Power Line communication

Tracy Pettigrue
Tracy Pettigrue
Oct 15, 2009
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Powerline Communications, is a breakthrough communications technology for high-speed data, voice and media transfer over existing power lines. PLC provides home networking and broadband internet access using existing electric infrastructures without the need to install new networks. PLC is a cost effective wide broad band telecommunication system offering high speed, opening a wide range of new business opportunities and improving the operations of the electric system.

Power lines, unlike fiber-optic lines, are already installed in U.S. homes. Current power line speeds are 3-4 megabits per second, but a new generation of modem chips has opened the door to in-home access at about 10Mbps. The average U.S. broadband connection speed obtained through cable or DSL now stands at about 2Mbps.

36 million U.S. homes are connected to the Web through broadband. By next year, the number of broadband subscribers in the U.S. will surpass the number of Dial-up users and comprise more than half of the nation’s 83 million Internet households. Fees for broadband access, meanwhile, are dropping by double-digit percentage points annually.

South Korea, with a population about one-sixth that of U.S., has 17 million broadband users, an 80% percent penetration rate. More importantly, those users pay no more than American broadband subscribers and get access speeds at least four times those of the U.S. broadband; and often as fast as 20Mbps. Japan has 25 million subscribers who receive such super-fast services. In both markets, access fees average about $20 a month, significantly less than what Americans pay.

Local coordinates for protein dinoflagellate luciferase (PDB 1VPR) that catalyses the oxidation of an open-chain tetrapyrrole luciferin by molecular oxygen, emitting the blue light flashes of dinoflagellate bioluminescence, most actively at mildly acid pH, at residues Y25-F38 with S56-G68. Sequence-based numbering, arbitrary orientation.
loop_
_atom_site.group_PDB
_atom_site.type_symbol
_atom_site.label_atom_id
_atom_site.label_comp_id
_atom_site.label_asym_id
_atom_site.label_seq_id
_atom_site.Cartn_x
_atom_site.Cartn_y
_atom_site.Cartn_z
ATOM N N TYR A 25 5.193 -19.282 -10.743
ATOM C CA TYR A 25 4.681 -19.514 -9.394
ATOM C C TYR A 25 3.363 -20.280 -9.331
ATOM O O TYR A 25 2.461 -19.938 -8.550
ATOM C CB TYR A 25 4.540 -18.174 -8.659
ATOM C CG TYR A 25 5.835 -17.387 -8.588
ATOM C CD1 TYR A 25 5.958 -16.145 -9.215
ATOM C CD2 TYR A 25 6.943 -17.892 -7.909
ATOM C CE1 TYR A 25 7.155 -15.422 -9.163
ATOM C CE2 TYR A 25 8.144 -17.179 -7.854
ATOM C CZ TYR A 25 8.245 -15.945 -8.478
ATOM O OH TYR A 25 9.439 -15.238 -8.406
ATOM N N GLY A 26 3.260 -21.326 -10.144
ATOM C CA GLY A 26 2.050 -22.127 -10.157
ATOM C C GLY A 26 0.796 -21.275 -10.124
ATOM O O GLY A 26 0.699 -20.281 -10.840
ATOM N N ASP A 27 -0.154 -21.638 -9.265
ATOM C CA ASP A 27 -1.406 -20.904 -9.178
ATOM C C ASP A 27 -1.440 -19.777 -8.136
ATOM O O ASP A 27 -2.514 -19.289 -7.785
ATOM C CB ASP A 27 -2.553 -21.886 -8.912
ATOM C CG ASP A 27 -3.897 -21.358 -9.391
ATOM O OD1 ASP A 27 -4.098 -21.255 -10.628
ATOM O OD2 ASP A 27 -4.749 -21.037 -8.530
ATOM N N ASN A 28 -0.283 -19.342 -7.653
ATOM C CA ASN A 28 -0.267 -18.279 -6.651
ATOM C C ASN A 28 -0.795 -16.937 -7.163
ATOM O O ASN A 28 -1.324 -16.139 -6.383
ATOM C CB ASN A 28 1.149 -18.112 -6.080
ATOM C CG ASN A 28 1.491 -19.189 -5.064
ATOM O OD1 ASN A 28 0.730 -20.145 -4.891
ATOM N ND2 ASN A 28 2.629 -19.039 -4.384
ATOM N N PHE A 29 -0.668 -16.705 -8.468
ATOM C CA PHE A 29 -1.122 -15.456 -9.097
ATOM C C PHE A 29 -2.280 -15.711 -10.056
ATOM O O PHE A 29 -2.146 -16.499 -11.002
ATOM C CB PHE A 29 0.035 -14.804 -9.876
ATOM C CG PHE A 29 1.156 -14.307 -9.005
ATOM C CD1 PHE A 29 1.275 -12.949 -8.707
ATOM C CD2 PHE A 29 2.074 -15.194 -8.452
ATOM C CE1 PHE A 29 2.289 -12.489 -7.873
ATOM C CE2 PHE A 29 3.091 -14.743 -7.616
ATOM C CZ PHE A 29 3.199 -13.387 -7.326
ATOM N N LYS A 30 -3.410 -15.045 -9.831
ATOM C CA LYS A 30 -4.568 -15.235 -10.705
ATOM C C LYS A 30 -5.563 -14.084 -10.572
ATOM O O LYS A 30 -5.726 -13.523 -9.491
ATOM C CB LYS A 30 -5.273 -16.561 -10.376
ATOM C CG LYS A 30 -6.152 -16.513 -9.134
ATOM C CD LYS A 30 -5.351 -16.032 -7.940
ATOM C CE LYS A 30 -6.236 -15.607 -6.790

There are about 140 million broadband subscribers worldwide and this number is expected to become more than double by the year 2008.

For utilities, existing power lines are capable of delivering the radio frequencies that carry broadband data. What they need to install are fiber lines that carry bits of data from a central distribution office and “inject” them onto localized power grids. From there the data can be distributed to individual homes. A bonus for consumers is that once a home is subscribed, any power outlet can be used to link all components capable of networking, eliminating the need to invest in Ethernet cabling or a wireless system.

PLC promises high-speed data transmission with higher data rate than ADSL without adding new wiring, and it enables broadband services like internet and VoIP easily through existing power lines.

As there remain technical problems on distance and quality of telephone lines, broadband Internet service has not been expanded in Russia. The 200Mbps PLC modems shipped to Russia promise high speed communication services over access networks. They consist of a head end, which receives high-speed communication signals, a repeater, which amplifies the signals, and customer premises equipment (CPE). That is installed at the subscriber house. The modems employ the orthogonal frequency division multiplexing (OFDM) modulation scheme, and achieve low-noise communications by superimposing many sub-carriers. PLC chips by DS2, a Spanish chip vendor, are adopted in the modems.